More than 80 per cent of financial analysts and portfolio managers believe that share options granted to employees are compensation and should be treated as an expense on companies' profit and loss statements, according to a survey by investment body the Association for Investment Management and Research (AIMR).
Currently, investors have to search for this information in the notes to the financial statements, if it is available at all, and factor it into their valuation of the company's equity or debt, said Rebecca McEnally, vice-president of AIMR's advocacy programme. "Analysts and portfolio managers clearly want to see employee share options treated as an expense in the income statement. Requiring share options to be recognised as an expense would provide greater transparency and it would give a more accurate picture of a company's financial health."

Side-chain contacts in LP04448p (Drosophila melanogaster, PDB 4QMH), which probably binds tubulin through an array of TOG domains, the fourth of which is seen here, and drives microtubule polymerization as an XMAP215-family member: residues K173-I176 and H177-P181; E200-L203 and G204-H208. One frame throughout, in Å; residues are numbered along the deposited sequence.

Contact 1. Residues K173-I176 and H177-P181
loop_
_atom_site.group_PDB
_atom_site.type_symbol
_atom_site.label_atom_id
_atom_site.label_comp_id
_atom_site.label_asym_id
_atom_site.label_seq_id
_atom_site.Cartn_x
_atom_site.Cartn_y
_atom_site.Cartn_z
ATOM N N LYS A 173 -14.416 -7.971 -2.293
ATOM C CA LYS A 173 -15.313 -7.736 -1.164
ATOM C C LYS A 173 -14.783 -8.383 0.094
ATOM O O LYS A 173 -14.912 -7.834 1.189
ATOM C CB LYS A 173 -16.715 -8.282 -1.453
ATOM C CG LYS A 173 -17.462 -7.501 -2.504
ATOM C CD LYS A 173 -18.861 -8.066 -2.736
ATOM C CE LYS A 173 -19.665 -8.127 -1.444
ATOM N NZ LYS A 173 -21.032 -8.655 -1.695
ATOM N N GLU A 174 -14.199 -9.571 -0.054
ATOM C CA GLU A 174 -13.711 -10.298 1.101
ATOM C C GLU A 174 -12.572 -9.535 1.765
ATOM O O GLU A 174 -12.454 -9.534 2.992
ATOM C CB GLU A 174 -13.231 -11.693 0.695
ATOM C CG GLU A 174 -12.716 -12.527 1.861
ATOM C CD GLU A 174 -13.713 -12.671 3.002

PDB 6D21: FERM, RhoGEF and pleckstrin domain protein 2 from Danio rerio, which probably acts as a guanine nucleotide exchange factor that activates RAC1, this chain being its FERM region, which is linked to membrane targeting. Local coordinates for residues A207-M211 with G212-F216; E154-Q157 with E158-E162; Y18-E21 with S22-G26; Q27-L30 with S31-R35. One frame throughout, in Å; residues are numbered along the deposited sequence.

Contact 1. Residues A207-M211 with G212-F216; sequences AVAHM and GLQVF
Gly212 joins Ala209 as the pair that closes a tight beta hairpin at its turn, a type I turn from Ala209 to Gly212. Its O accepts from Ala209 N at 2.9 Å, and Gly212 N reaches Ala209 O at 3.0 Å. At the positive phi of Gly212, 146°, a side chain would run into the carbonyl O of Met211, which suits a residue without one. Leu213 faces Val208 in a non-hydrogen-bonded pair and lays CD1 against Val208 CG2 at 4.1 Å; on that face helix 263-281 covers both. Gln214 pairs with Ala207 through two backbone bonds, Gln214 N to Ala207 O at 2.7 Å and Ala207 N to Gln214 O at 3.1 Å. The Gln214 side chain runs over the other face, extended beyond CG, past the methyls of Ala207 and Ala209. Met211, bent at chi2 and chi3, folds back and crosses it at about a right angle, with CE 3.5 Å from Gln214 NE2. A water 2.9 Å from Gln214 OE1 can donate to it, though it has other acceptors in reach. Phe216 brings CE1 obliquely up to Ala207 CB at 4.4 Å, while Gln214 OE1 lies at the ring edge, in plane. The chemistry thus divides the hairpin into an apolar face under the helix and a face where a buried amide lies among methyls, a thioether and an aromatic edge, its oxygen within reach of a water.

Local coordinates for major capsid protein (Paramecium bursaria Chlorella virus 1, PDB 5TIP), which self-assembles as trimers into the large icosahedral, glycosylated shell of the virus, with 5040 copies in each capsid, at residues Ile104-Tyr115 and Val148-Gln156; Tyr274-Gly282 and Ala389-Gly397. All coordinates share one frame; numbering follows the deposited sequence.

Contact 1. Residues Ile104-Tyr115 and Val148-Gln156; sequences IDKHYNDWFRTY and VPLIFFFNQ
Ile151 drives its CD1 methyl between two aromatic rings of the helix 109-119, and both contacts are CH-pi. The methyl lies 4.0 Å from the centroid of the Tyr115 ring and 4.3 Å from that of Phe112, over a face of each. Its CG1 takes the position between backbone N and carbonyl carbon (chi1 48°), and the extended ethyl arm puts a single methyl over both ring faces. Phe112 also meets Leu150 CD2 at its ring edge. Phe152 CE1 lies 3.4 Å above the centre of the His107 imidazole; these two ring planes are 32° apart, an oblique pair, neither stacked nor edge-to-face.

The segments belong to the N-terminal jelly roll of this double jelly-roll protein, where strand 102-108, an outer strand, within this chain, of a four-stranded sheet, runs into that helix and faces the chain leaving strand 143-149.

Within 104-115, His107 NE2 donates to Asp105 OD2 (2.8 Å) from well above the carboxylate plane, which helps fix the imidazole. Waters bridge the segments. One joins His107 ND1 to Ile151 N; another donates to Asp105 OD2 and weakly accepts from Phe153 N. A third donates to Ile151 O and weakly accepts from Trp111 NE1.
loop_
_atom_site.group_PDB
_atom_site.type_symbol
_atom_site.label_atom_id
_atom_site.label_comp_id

But Peter Holgate, senior technical partner at PricewaterhouseCoopers disagreed. While information on the fair value of options is useful and should be disclosed in company financial statements, it should not, at present, be treated as a charge against profits, he said. "This is a very sensitive issue and large amounts of money are involved. Users of accounts focus on cash-based earnings and it is unclear how they would react to charges in respect of share schemes." Disclosure followed by debate about reporting business performance and monitoring the uses of the disclosed figures is the way forward, he added.